By necessity, the bridge had easy access to and from all other important areas of the ship. In all, there were six doors leading from the room. Moving clockwise from the main viewscreen, the first door, level with, and to the right of Conn, lead directly to the Battle Bridge emergency turbolift. At the rear left of the Bridge, a shallow alcove contained two doors, one of which contained a head, the other to a corridor leading to the Observation Lounge. The door at the rear right of the room opened onto a standard turbolift. Continuing around, the fifth door lead into the Captain's Ready Room, the sixth to another turbolift. (TNG: "Encounter at Farpoint")
As the Main Bridge houses so many critical systems, numerous emergency enviromental and power backups are included so that duty personnel can continue to work for up to 72 hours, in the event of a major shutdown or incapacitation of the vessel. (TNG: "Brothers")
The bridges of Galaxy class ships were subject to several minor cosmetic changes over their first decade of service. The first major refit came in 2371 as seen aboard the USS Enterprise-D. Six new stations were added, three on each side of the bridge replacing the equipment lockers. The aft stations were accordingly reprogrammed and moved to different locations. The three starboard stations were designated Science I, II, and III. Science IV was now the first aft station, followed by Mission Ops, Environment, and Engineering I/II. The port side of the bridge had three communications stations, consoles which were not common to the bridges of 24th century ships. (Star Trek: Generations)
|Chief Medical Officer's office|
The Observation Lounge was located directly behind the Main Bridge. The room was usually used as a conference room for the vessel's senior staff. It featured large, aft-facing windows that offered a spectacular view of the back of the starship and space beyond. A conference table with seating for ten people was the main feature of the room (TNG: "Encounter at Farpoint"), with LCARS screens on the port and starboard walls for information displays and retrieval. (TNG: "The Child") Holographic emitters embedded within the table could also be used for presenting data. (TNG: "The Last Outpost") Some starships featured artwork along the wall opposite the windows; when this was not present the bare wall showed several structural supports.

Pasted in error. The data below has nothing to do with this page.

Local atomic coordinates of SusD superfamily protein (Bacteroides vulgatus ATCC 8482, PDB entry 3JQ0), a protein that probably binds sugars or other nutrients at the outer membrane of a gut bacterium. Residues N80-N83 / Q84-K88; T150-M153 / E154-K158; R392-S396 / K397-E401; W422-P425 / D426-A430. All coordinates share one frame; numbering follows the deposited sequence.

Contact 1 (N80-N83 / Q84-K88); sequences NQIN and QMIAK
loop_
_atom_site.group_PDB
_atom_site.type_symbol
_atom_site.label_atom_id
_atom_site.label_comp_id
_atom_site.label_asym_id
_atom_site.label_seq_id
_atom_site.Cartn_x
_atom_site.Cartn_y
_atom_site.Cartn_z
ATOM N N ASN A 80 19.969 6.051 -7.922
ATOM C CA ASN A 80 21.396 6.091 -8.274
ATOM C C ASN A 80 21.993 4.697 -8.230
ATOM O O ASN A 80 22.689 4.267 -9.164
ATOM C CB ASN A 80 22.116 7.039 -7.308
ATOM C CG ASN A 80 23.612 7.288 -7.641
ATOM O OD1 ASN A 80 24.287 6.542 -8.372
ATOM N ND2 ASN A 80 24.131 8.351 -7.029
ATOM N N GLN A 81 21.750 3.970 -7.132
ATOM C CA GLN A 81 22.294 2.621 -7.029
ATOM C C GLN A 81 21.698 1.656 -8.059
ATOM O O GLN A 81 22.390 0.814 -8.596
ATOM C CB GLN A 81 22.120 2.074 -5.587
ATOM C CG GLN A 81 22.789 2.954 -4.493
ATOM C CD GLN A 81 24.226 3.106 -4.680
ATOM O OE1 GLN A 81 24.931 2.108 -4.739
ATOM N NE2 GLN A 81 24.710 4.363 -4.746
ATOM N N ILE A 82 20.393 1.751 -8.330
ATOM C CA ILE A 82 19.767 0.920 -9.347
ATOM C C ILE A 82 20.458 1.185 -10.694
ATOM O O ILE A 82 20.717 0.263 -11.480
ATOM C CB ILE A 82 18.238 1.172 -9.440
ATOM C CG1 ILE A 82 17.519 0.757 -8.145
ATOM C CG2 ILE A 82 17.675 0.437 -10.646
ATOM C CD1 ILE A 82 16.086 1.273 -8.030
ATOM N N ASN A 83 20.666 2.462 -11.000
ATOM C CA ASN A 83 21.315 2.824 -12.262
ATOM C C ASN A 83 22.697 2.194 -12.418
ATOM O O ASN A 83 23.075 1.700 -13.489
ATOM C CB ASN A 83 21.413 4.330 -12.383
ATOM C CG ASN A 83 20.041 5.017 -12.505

The battle bridge was located on Deck 8 and was connected to the main bridge and other vital areas of the ship by an emergency turbolift. It was designed to control the stardrive section following a saucer separation. Unlike the main bridge, there was much more focus on combat and tactical systems and no science stations. The battle bridge was modular like the main bridge; at least two variants have been seen aboard Galaxy class ships. (TNG: "Encounter at Farpoint," "The Best of Both Worlds, Part II")
Engineering systems spanned twelve decks of the engineering section. Main Engineering itself was located on Deck 36 (TNG: "Liaisons") and was an open-plan facility, directly accessible from the corridor. Consisting of two levels, it provided direct access to the vessel's warp core and primary engineering support systems.